The adventures and ramblings of a sailor

  • ca.1840
  • 1 vol., 213p. (0.1 linear feet)
  • Call no.: MS 901 bd

The son of a Revolutionary War veteran from Fairfield County, Conn., Reuben Nichols went to sea as teenager and spent a quarter of a century sailing the Atlantic aboard merchant ships and privateers. After rising to become master of the New York and Savannah packets Exact and Angelique in the 1830s, he retired to a life on shore near Bridgeport.

This vigorous account of a life on the antebellum seas runs Nichols' childhood hardships through a series of adventures at sea in war and peace. An observant and effective writer, Nichols describes voyages to western and northern Europe, the Mediterranean, the Caribbean, and South America during and after the War of 1812. During a colorful career, he took part in the operations of warships and privateers, witnessed attempted mutinies and desertions, rescued the abolitionist John Hopper from a mob in Georgia, and was drawn into the struggles for colonial liberation. His experiences aboard the privateer Kemp and descriptions of Haiti, Cape Verde, Spain, Gibraltar, Turkey, and Argentina are particularly evocative.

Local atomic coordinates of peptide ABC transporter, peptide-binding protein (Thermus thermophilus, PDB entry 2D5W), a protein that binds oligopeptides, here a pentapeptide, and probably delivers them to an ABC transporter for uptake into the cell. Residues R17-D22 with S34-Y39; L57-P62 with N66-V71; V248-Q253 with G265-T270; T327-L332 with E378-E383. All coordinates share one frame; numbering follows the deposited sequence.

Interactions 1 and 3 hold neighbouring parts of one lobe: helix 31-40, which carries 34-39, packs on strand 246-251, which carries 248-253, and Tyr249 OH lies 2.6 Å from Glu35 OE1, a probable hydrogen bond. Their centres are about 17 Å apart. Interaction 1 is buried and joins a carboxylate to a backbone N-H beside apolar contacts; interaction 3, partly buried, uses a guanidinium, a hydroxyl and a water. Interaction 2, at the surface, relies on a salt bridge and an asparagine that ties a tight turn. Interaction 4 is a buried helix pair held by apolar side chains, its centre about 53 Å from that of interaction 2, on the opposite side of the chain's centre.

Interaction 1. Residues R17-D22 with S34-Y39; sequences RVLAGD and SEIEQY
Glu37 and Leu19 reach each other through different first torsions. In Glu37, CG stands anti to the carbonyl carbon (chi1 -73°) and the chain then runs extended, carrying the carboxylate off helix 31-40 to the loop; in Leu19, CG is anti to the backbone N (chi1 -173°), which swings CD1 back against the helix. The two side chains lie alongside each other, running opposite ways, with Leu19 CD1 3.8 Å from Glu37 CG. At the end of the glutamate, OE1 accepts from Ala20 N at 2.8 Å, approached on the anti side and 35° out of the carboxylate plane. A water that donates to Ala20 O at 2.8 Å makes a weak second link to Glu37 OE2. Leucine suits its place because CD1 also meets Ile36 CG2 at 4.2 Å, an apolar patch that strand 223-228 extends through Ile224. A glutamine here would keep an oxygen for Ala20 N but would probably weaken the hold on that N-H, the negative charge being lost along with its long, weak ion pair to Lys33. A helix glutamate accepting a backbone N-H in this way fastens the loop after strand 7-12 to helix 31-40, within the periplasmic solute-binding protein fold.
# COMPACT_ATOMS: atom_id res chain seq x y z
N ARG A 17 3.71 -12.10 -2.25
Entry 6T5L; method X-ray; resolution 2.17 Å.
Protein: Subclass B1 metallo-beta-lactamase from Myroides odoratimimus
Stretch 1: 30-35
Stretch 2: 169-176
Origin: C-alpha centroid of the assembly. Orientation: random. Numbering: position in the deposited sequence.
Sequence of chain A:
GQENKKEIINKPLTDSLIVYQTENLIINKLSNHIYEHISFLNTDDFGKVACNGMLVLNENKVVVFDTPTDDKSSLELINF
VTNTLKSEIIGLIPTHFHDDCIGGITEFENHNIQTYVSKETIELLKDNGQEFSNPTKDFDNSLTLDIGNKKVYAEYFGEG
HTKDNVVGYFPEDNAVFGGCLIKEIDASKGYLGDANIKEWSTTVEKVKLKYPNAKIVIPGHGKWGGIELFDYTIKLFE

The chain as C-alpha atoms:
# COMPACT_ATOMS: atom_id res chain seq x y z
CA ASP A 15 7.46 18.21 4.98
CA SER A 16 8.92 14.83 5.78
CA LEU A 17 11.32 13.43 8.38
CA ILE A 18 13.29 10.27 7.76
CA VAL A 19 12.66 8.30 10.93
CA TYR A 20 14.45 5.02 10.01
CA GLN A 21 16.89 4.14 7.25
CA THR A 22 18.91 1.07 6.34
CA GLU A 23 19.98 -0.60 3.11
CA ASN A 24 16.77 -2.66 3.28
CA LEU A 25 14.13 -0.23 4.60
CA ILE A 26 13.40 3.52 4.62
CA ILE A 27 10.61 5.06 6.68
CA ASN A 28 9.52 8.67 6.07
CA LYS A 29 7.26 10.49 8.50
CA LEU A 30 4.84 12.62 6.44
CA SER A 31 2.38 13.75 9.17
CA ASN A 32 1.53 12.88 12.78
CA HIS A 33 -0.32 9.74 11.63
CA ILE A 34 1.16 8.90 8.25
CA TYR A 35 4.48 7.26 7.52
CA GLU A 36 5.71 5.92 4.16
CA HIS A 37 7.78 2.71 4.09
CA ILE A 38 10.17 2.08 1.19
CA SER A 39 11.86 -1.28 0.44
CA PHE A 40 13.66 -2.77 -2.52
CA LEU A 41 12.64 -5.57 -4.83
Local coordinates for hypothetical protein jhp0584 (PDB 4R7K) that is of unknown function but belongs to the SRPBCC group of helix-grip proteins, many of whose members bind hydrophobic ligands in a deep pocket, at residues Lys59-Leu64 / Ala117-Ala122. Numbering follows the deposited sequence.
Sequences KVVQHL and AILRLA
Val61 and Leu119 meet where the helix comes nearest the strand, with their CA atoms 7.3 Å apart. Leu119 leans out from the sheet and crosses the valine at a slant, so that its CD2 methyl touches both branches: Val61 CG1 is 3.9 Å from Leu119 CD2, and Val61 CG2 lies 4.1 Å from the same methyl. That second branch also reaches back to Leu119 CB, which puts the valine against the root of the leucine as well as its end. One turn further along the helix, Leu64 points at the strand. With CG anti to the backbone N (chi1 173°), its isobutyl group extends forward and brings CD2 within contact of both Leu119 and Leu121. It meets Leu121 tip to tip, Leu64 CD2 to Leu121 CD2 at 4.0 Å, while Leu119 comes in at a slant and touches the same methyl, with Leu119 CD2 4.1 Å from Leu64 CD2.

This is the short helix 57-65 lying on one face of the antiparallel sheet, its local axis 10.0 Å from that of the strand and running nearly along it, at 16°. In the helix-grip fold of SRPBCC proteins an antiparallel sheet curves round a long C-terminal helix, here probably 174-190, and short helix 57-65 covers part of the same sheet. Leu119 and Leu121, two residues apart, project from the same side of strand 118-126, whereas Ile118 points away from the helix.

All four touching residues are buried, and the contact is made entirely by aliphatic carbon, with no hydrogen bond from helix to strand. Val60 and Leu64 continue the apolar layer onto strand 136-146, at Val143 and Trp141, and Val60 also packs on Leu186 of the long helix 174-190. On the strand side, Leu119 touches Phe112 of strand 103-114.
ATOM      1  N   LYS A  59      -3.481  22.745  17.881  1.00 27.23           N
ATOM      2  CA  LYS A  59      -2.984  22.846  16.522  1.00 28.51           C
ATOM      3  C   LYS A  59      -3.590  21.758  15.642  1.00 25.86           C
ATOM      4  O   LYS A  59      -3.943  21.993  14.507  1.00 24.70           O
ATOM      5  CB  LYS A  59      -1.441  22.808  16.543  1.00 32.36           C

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Background on Reuben Nichols

Reuben Nichols' improbable life took him from his beginnings in tragedy and poverty to traveling the globe as a sailor and eventually to life near Bridgeport, Conn., as a shipbuilder and would-be politician.

Born in Nichols Farms (now Trumbull), Conn., in 1794, Nichols was just two when his father Reuben (1751-1797), a tailor and veteran of the Revolutionary War, died of consumption. Left to her own scant resources, Nichols' mother Abiah placed out one his siblings by one to relatives until she decided to resolve her financial woes by remarrying. At the ripe age of nine, Nichols saw that he had become "an unwelcome inmate in my mother's house," and requested that he, too, be sent away to relatives. When he was placed with Israel Hawley (1751-1836) in 1805, a paternal relative from Monroe, Conn., Nichols could have been convinced that his life was turning for the better. But as would happen often in his life, he discovered that good fortune and adversity were often partners. In about 1810, a bitter dispute with Hawley over plowing escalated to blows, and Nichols walked off the job, quite literally, with the intent of returning home. Once there, however, he discovered the old home deserted, and even though a neighbor, Ozias Burr (1773-1836), agreed to take him in, good fortune was not on his side. Burr offered work for the teenaged Nichols, but shorted him on pay, leading Nichols to take off on his own again.

Life began slowly to take a better course once Nichols found his way to sea. Traveling to Bridgeport, he signed on with a "Boston coaster," the Antoinette, beginning a quarter century of work aboard a succession of merchantmen and privateers, and slow ascent in rank. During the years of the War of 1812, Nichols was introduced to the nautical life in journeys along the eastern seaboard, throughout the Caribbean, and as far as away as Lisbon, sailing aboard merchant ships such as the Martha, the Aristomenes, and the Sylph.